Harvard Educational Review
  1. Fall 1977 Issue »

    An Interactionist Approach to Advancing Literacy

    Nan Elsasser, Vera P. John-Steiner
    In this paper Nan Elsasser and Vera John-Steiner raise the question of how writing and composition skills, often neglected aspects of literacy programs, can best be developed. The authors suggest that instruction in writing must be directed at more than rules of grammar. They maintain that "poor writing" is connected to certain cognitive states and social conditions. Drawing on the work of Paulo Freire and Lev Vygotsky, the authors specify the nature of those states and conditions, the interrelationships between them, and the transformations that must occur if fluent writing is to be achieved. Using examples from a variety of countries, the authors demonstrate the close connection among educational, political, social, and cognitive factors. In the final section the authors illustrate their instructional principles and strategies in a description of an experimental university composition course.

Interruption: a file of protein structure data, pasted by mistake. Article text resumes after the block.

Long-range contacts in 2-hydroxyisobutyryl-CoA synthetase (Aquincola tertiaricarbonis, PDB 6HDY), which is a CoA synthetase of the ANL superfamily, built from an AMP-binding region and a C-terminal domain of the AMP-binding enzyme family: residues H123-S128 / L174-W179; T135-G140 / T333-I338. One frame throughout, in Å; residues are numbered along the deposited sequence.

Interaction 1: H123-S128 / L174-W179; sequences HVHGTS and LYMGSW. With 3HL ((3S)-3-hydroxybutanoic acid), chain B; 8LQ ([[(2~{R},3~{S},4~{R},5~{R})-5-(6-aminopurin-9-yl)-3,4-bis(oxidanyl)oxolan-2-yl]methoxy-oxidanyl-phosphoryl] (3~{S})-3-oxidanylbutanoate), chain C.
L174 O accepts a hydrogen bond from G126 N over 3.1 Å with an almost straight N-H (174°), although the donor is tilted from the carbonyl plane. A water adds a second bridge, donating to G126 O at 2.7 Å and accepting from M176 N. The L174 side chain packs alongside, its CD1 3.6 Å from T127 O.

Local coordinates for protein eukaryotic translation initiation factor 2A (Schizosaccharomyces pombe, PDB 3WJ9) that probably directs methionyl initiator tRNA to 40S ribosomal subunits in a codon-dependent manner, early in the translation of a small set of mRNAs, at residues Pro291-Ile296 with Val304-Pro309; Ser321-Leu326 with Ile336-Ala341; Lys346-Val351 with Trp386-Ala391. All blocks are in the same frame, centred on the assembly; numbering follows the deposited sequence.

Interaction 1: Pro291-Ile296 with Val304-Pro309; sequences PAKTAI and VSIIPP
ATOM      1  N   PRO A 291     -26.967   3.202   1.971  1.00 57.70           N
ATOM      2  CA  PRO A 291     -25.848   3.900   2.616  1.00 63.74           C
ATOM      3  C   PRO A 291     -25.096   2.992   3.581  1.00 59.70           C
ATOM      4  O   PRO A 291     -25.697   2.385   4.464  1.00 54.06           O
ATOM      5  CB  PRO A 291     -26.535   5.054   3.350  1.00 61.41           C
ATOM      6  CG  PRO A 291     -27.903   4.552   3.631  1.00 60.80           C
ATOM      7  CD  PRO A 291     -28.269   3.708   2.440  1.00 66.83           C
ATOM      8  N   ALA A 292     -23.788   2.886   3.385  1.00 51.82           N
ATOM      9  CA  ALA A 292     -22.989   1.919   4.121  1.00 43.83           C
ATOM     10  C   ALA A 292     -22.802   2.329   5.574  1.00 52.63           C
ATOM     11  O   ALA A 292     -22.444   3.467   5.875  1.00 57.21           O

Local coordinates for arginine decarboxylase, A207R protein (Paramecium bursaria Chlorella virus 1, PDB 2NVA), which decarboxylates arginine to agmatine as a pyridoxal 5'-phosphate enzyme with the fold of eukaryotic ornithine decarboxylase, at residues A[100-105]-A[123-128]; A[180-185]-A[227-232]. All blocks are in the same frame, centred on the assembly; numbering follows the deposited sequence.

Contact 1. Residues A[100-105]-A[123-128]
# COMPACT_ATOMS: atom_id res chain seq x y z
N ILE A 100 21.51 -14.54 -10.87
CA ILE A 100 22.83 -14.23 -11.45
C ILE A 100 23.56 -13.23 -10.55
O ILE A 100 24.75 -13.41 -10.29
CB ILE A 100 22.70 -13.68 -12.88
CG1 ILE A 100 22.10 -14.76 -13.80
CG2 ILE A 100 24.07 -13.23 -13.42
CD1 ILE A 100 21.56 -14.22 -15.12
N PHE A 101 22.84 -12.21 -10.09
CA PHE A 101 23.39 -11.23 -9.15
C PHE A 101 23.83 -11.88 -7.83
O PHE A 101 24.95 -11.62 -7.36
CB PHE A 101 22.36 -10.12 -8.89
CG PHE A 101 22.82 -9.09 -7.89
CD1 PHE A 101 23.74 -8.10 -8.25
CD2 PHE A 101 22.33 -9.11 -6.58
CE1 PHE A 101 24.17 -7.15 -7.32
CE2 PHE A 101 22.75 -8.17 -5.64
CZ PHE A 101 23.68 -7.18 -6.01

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    Fall 1977 Issue


    Eugene Radwin, Maryanne Wolf-Ward
    Helen Popp
    From Utterance to Text
    The Bias of Language in Speech and Writing
    David R. Olson
    Two Functions of Language
    Carol Fleisher Feldman
    Trends in Second-Language-Acquisition Research
    Kenji Hakuta, Herlinda Cancino
    Learning about Psycholinguistic Processes by Analyzing Oral Reading
    Kenneth S. Goodman, Yetta M. Goodman
    Alternative Conceptualizations of Dyslexia
    Evidence in Support of a Verbal-Deficit Hypothesis
    Frank R. Vellutino
    An Interactionist Approach to Advancing Literacy
    Nan Elsasser, Vera P. John-Steiner
    The Nature of Literacy
    An Historical Exploration
    Daniel P. Resnick, Lauren B. Resnick
    Making Sense of Reading—And of Reading Instruction
    Frank Smith
    Varieties of Deficiency in the Reading Processes
    Magdalen D. Vernon
    Reading Reconsidered
    Thomas Wolf
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